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America’s most over-the-top and hedonistic spectacle, Mardi Gras (the night before Ash Wednesday) in New Orleans reflects as much a medieval, European carnival as it does a drunken Spring Break ritual. Behind the scenes, the official celebration revolves around exclusive, invitation-only balls; for such an astonishingly big event, it can seem put on more for locals than the raucous crowds who descend on the town, but you’ll hardly be wanting for entertainment or feeling left out.

Following routes of up to seven miles long, more than sixty parades wind their way through the city’s historic French Quarter. Multi-tiered floats snake along the cobblestone streets, flanked by masked horsemen, stilt-walking curiosities and, of course, second liners – dancers and passersby who informally join the procession. There’s equal fun in participating as there is in looking on.

Whichever way you choose to see it, you’ll probably vie at some point to catch one of the famous “throws” (strings of beads, knickers, fluffy toys – whatever is hurled by the towering float-riders into the crowd); the competition can be fierce. Float-riders, milking it for all it’s worth, taunt and jeer the crowd endlessly, while along Bourbon Street, women bare their breasts and men drop their trousers in return for some baubles and beads.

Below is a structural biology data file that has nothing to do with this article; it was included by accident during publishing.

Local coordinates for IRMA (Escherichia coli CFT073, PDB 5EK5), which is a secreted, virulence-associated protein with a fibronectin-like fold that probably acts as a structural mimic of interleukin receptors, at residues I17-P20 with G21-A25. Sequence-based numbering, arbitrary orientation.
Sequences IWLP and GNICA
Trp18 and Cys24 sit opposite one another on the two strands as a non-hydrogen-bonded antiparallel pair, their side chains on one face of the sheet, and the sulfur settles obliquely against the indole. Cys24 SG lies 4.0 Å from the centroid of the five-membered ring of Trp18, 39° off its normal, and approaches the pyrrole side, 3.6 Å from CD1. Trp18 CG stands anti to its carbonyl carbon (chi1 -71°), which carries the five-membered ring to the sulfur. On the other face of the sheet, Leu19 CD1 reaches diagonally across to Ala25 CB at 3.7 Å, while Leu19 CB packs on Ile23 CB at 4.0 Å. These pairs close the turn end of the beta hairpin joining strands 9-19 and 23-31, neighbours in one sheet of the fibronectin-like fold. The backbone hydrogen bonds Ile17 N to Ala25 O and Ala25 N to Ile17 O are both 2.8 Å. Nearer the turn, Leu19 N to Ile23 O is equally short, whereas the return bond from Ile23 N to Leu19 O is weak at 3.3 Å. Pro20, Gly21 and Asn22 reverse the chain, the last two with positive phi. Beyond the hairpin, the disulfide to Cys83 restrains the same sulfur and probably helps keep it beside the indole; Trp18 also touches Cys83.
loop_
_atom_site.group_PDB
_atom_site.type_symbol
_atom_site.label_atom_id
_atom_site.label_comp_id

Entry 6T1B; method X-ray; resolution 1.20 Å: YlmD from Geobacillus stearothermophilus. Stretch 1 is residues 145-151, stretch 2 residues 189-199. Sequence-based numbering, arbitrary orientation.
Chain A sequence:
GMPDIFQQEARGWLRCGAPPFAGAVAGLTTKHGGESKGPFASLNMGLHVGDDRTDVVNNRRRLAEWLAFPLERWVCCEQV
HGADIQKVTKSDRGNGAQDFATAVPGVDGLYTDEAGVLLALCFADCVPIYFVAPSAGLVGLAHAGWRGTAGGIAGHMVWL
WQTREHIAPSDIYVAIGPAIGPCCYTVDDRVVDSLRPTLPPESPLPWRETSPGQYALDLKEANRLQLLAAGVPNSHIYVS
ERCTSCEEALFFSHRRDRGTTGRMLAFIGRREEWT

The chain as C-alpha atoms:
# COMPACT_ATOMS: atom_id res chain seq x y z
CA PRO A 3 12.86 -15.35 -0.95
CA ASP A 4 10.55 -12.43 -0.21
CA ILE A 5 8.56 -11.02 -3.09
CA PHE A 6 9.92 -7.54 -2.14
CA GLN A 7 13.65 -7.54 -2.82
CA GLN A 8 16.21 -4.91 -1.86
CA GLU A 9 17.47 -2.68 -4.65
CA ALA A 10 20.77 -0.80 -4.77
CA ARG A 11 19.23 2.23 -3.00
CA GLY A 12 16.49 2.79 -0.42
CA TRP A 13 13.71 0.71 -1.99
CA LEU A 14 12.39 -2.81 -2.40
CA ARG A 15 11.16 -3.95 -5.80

As accompaniment, the whole celebration is set to one of the greatest soundtracks in the world: strains of funk, R&B, New Orleans Dixie and more stream out of every bar and blare off rooftops – no surprise, of course, considering the city’s status as the birthplace of jazz.

You might have thought that all of this madness would have been curtailed in the wake of Hurricane Katrina, but like New Orleans, the party carries on in the face of long odds; indeed, the year following, many of the weird and wonderful costumes were made from the bright blue tarps that have swathed so much of the city since the storm.

See for more info.